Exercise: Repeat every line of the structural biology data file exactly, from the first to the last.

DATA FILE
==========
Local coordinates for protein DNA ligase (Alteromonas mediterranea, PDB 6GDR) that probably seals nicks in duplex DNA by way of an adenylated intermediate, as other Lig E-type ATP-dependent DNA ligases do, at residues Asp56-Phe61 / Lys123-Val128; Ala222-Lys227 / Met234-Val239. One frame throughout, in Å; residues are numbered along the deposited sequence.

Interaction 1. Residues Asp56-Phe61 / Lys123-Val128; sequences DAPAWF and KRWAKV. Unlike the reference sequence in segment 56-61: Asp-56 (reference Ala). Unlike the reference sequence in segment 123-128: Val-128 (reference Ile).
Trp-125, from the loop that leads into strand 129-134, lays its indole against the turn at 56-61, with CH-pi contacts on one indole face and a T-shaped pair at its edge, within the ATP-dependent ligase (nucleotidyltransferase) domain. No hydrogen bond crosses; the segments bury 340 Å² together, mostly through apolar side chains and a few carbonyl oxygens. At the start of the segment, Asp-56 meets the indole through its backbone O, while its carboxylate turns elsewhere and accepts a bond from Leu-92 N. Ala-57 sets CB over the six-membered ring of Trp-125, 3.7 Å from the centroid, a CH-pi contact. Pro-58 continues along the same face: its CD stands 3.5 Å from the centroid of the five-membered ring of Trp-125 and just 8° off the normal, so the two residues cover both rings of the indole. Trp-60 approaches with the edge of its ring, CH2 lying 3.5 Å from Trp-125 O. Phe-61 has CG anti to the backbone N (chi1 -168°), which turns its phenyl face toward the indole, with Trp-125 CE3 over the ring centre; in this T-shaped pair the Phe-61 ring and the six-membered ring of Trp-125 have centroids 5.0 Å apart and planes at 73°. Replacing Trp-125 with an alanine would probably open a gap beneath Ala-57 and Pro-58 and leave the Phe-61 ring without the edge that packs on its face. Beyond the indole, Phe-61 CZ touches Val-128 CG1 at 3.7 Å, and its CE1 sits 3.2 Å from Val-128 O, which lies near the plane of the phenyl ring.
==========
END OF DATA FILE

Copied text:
Local coordinates for protein DNA ligase (Alteromonas mediterranea, PDB 6GDR) that probably seals nicks in duplex DNA by way of an adenylated intermediate, as other Lig E-type ATP-dependent DNA ligases do, at residues Asp56-Phe61 / Lys123-Val128; Ala222-Lys227 / Met234-Val239. One frame throughout, in Å; residues are numbered along the deposited sequence.

Interaction 1. Residues Asp56-Phe61 / Lys123-Val128; sequences DAPAWF and KRWAKV. Unlike the reference sequence in segment 56-61: Asp-56 (reference Ala). Unlike the reference sequence in segment 123-128: Val-128 (reference Ile).
Trp-125, from the loop that leads into strand 129-134, lays its indole against the turn at 56-61, with CH-pi contacts on one indole face and a T-shaped pair at its edge, within the ATP-dependent ligase (nucleotidyltransferase) domain. No hydrogen bond crosses; the segments bury 340 Å² together, mostly through apolar side chains and a few carbonyl oxygens. At the start of the segment, Asp-56 meets the indole through its backbone O, while its carboxylate turns elsewhere and accepts a bond from Leu-92 N. Ala-57 sets CB over the six-membered ring of Trp-125, 3.7 Å from the centroid, a CH-pi contact. Pro-58 continues along the same face: its CD stands 3.5 Å from the centroid of the five-membered ring of Trp-125 and just 8° off the normal, so the two residues cover both rings of the indole. Trp-60 approaches with the edge of its ring, CH2 lying 3.5 Å from Trp-125 O. Phe-61 has CG anti to the backbone N (chi1 -168°), which turns its phenyl face toward the indole, with Trp-125 CE3 over the ring centre; in this T-shaped pair the Phe-61 ring and the six-membered ring of Trp-125 have centroids 5.0 Å apart and planes at 73°. Replacing Trp-125 with an alanine would probably open a gap beneath Ala-57 and Pro-58 and leave the Phe-61 ring without the edge that packs on its face. Beyond the indole, Phe-61 CZ touches Val-128 CG1 at 3.7 Å, and its CE1 sits 3.2 Å from Val-128 O, which lies near the plane of the phenyl ring.